By Ron van der Veen
Photos by Nathanael van der Veen

The State Route 99 viaduct viewed from an adjacent building

… Ding dong the witch is dead
Which old witch?
Well, the wicked witch
Ding dong the wicked witch is dead …

I found myself humming this Wizard of Oz anthem over and over on January 11, 2019, the final day of the viaduct’s 65-year reign of terror on Seattle’s waterfront. For some, this day marked the end of a historic engineering achievement that significantly aided Seattle’s emergence as a world-class economic force. For others, this was the day their elevated, unobstructed, 50-miles-per-hour view of Mount Rainier died. And I am sure there was a vast demographic from West Seattle that panicked at the realization that their commute time into the Emerald City had just tripled. 

Yes, there are a lot of people who will miss the viaduct. But with all due respect: it was a hideous monster that sucked the soul out of Seattle from the day it was initially conceived in the early 1930s. Ding Dong, the witch is dead …

As I noted in an earlier ARCADE article about the 520 replacement bridge, great cities of the world like Seattle merit wonderful celebratory portals. After spending so much of my professional life within walking and listening distance of the viaduct, I owe the new Evergreen Floating Bridge a huge apology for calling it one of the least-designed overpasses in human history. The viaduct comes from the same sinister DNA and is even worse!

A King5 television story from early January describes how one of the great Pacific Northwest modernist architects, Paul Thiry, felt about the viaduct when it was being planned. According to the Historic American Engineering Record, in 1947 Thiry prophetically stated that the viaduct was “… a horrible thing to do to a city … Forget building the viaduct and build a tunnel under downtown instead.” During the overpass’s design review by the city planning commission, Mr. Thiry and numerous other civic leaders vehemently urged the state and city to build a tunnel, redevelop the waterfront, and save the city from “an unsightly structure along our very valuable waterfront.” A bit ironic, isn’t it?  

A view of the side of the State Route 99 viaduct

It is interesting to note that calls for the demolition of the viaduct came as early as the late 1960s. A commissioned study done in 1969 advocated again for the tunneling of Washington State Route 99 so the waterfront could be developed with parks and amenities. Variations on this theme persisted over the decades, promoted by a wide variety of stakeholders, and I imagine it doubled in price every time a proposal was considered. As one historian noted (also in the King5 story), this short innocuous stretch of highway has evoked "the strongest emotions—both positive and negative—of any roadway in the country."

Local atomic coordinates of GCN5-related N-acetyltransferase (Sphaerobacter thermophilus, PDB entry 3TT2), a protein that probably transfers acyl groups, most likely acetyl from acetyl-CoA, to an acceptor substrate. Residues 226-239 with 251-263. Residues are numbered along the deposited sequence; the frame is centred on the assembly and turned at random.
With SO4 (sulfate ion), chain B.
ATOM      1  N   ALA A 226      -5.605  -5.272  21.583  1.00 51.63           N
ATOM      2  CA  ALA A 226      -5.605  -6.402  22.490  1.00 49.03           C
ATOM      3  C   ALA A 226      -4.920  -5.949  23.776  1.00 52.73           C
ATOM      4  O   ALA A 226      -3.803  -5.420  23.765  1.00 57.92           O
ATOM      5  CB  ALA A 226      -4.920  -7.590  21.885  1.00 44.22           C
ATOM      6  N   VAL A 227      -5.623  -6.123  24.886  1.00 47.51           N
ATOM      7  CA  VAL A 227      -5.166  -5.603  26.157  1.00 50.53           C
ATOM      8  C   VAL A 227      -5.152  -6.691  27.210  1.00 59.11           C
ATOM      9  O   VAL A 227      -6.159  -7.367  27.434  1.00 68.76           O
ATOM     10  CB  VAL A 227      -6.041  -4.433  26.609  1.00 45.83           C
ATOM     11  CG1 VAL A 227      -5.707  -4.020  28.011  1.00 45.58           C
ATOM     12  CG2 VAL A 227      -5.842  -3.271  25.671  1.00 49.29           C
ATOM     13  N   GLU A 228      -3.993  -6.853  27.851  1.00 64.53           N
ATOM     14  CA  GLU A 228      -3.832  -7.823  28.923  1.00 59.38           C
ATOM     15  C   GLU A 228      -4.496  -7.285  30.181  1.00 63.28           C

Over a decade ago, as the Seattle Times reports, architect and civic activist Art Skolnik unbelievably filed multiple applications with the Department of Archeology and Historic Preservation to have the viaduct named to the National Register of Historic Places. Along the way, there have been other proposals to save all or remnants of the roadway as an homage to its place in Seattle History. I have always advocated treating it like the unified Germans' approach to the Berlin Wall: completely annihilating it and wiping it from our collective memory. 

In a few years from now, we will finally truly appreciate the alternative vision that urban planners and city advocates expressed in the late 1940s. All those who love the Seattle waterfront are already reaping the benefits of not listening to the shriek of traffic and breathing air free from the poison of 90,000 cars per day (though some traffic will return when Alaskan Way is expanded). One of the most picturesque urban waterfronts in the world will finally be visually connected to our great urban core. There will be parks, links to the water, habitat restoration, salmon run enhancement, a multitude of wonderful pedestrian centered spaces.  Sound almost too utopian? Think Emerald City!

As I walk along Western Avenue this afternoon with a now only temporarily obstructed view of Puget Sound I can actually hear myself humming a tune. It’s been a soul-sucking 65 years since a Seattleite could actually do that. Ding Dong, the witch is dead!


Ron van der Veen, FAIA, is a principal with NAC Architecture. He loves singing Wizard of Oz show tunes.

Nathanael van der Veen provided the images for this article. He is studying photography at the University of Washington.

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